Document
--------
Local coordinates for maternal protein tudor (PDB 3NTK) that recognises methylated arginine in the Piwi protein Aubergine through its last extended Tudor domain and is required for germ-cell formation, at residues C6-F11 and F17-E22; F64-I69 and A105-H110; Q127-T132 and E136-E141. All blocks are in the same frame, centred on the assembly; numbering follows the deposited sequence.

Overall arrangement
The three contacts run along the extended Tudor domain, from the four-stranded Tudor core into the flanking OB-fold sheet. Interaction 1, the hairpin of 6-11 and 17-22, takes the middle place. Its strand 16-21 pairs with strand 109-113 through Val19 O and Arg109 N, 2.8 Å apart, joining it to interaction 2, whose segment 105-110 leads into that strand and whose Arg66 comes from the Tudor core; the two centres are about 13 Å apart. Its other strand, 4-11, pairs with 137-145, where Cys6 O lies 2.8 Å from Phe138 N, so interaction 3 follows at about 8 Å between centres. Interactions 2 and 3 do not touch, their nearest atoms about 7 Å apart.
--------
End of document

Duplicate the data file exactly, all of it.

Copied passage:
Local coordinates for maternal protein tudor (PDB 3NTK) that recognises methylated arginine in the Piwi protein Aubergine through its last extended Tudor domain and is required for germ-cell formation, at residues C6-F11 and F17-E22; F64-I69 and A105-H110; Q127-T132 and E136-E141. All blocks are in the same frame, centred on the assembly; numbering follows the deposited sequence.

Overall arrangement
The three contacts run along the extended Tudor domain, from the four-stranded Tudor core into the flanking OB-fold sheet. Interaction 1, the hairpin of 6-11 and 17-22, takes the middle place. Its strand 16-21 pairs with strand 109-113 through Val19 O and Arg109 N, 2.8 Å apart, joining it to interaction 2, whose segment 105-110 leads into that strand and whose Arg66 comes from the Tudor core; the two centres are about 13 Å apart. Its other strand, 4-11, pairs with 137-145, where Cys6 O lies 2.8 Å from Phe138 N, so interaction 3 follows at about 8 Å between centres. Interactions 2 and 3 do not touch, their nearest atoms about 7 Å apart.